"How do you feel?" Loki's question was curious, but not comforting.

"I don—I don't know."

"You will grow used to it."

"You say that like this was inevitable."

"It is. We're all monsters in our own right."

"Speak for yourself." Jane pushed away from him as she felt a sour weight drop in her stomach. "I'm nothing like you."

Loki let out a breathy chuckle as he moved forward to close back the space between them. "Do you understand what you've done?"

"I fended off an attacker in self-defense."

"But it wasn't enough to just fight him, was it?"

Jane stared at him. "Are you saying I wanted to kill him? I mean, you—you slit his throat!"

Loki's eyes gleamed. "We make a good team, Miss Foster, but he was already dead at your hands."

"There's a difference between self-defense and murder, Loki!" Jane cried, incredulous. "They're not the same thing!"

Loki's hand tightened around hers and lifted the knife blade up between their noses. "Is defense not intentional as well?"

"I didn't murder him!"

"Facts, Jane. A life was ended on purpose. Reasons have nothing to do with it."

She felt sick. Nausea roiled in her stomach as she tried to think straight, but the glittering knife in front of her face did nothing but scatter her thoughts along its fragments of light.

"Did it feel good to stop him…so permanently?" Loki pressed.

"He deserved it." The words slipped from her mouth before she could stop them. Her eyes widened and she turned away from him, hoping he wouldn't see the shock she felt frozen on her face.

He spun her back to face him, hand still gripping the dagger between them. "That—" he purred, pulling her even closer, "—is what I like to hear."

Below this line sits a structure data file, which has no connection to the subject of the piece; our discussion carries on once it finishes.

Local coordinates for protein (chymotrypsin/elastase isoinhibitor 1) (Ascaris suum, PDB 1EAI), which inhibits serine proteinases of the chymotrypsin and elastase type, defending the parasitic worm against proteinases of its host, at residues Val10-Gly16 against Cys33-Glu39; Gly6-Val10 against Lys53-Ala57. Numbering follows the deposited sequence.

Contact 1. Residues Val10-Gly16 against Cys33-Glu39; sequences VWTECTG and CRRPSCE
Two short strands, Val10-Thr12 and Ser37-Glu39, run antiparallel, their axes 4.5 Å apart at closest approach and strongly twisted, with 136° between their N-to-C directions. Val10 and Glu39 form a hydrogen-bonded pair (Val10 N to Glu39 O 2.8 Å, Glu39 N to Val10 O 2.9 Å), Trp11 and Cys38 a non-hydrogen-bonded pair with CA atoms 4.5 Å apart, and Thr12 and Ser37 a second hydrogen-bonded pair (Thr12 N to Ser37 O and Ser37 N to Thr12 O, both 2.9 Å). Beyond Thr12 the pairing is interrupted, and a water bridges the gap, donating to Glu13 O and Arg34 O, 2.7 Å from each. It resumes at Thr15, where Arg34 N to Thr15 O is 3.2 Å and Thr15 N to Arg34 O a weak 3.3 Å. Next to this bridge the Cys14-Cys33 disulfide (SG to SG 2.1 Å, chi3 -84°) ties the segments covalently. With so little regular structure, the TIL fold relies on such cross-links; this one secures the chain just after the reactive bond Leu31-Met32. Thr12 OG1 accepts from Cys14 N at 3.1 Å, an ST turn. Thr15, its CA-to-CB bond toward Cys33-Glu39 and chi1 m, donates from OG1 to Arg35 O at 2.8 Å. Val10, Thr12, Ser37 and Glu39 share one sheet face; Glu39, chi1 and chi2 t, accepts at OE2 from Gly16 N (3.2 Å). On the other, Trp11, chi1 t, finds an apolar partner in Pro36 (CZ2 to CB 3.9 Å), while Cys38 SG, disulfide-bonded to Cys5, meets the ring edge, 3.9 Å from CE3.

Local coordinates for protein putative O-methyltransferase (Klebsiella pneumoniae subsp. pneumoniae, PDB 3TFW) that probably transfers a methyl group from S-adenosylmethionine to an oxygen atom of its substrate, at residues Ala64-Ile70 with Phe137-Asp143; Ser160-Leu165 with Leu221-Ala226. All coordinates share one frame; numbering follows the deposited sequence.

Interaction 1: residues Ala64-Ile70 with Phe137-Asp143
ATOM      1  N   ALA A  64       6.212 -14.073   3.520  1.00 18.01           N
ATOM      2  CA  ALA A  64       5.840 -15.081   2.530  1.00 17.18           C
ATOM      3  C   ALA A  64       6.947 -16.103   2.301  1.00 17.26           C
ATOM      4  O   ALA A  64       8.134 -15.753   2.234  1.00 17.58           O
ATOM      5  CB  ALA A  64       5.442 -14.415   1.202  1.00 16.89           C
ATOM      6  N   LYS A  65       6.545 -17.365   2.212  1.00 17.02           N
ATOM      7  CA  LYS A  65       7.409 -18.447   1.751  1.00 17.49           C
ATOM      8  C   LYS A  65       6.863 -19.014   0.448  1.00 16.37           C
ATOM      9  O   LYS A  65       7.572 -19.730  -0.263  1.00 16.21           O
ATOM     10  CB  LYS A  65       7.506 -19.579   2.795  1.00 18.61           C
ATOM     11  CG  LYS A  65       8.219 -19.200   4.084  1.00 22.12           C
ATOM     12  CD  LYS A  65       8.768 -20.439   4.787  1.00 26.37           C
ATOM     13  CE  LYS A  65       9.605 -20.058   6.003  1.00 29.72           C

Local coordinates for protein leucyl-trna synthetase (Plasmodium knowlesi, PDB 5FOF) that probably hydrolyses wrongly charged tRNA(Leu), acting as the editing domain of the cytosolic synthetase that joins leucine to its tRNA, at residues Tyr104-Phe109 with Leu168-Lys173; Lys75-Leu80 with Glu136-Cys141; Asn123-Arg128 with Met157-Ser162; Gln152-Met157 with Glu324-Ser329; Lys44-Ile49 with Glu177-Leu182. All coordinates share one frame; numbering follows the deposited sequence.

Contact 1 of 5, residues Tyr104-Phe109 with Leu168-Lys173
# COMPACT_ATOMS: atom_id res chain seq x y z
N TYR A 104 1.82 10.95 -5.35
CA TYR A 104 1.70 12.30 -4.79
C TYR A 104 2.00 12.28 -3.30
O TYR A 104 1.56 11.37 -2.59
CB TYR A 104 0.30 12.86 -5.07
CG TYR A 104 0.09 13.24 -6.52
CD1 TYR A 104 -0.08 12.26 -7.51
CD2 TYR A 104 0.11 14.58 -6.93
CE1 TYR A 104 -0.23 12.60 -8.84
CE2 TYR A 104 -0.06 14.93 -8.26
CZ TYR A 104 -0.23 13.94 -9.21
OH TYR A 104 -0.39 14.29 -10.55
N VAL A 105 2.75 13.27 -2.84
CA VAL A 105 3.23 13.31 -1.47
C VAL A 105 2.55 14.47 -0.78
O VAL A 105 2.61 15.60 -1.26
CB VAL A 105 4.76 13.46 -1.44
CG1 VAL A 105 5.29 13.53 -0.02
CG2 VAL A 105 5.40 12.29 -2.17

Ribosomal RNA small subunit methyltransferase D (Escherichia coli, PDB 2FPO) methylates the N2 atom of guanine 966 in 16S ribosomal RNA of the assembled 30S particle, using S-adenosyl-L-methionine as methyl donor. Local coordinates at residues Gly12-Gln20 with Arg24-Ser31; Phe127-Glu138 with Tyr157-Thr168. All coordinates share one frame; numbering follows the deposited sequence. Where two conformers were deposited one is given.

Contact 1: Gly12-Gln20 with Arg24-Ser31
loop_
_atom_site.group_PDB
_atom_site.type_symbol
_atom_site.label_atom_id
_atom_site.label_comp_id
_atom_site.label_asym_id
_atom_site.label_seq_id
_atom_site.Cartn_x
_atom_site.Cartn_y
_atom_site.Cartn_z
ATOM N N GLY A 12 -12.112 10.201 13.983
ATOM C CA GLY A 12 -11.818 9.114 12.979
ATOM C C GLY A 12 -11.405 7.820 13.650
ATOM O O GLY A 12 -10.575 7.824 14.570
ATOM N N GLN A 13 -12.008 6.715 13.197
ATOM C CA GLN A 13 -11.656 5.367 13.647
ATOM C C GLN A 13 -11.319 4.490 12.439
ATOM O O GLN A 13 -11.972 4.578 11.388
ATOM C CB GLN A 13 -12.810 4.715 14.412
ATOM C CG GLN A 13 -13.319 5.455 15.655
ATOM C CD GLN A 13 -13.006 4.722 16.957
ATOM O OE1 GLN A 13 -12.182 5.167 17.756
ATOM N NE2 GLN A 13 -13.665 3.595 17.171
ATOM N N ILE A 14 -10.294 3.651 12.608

"I didn't do anything wrong!"

"No, you didn't."

"Then why…" Her voice had gone watery again as she trailed off, silently cursing the warring emotions that threatened to drive her over the edge. Why do I feel so guilty?

"Don't let your perceived morals interfere with this."

Jane flinched. "It must be so easy for you, since you don't have any."

He tried to smile at this, but there was no humor in the gesture. "Some lives deserve to be ended, while others do not. Is that so difficult to understand?"

Jane lifted her chin to better glare up at him. "What about all those people in New York? What did they deserve?"

"It doesn't matter now. The Chitauri killed them."

"You let those monsters in out of—of—whatever the hell dimension they came from! It all happened because of you!"

"I was simply fulfilling my end of the bargain."

She was incredulous. "You really don't see yourself at fault, do you?"

"I did what needed to be done."

"That's bullshit. You didn't have to do it. You didn't have to do any of it!"

Loki's eyes began to ice over and the safety Jane had felt earlier quickly dissipated in the close air around them. She wrenched the dagger from his hand and stumbled back, gaze still locked with his. He merely tilted his head and studied her as if she were a toy he was unsure what to do with, but perhaps one he was considering disposing of.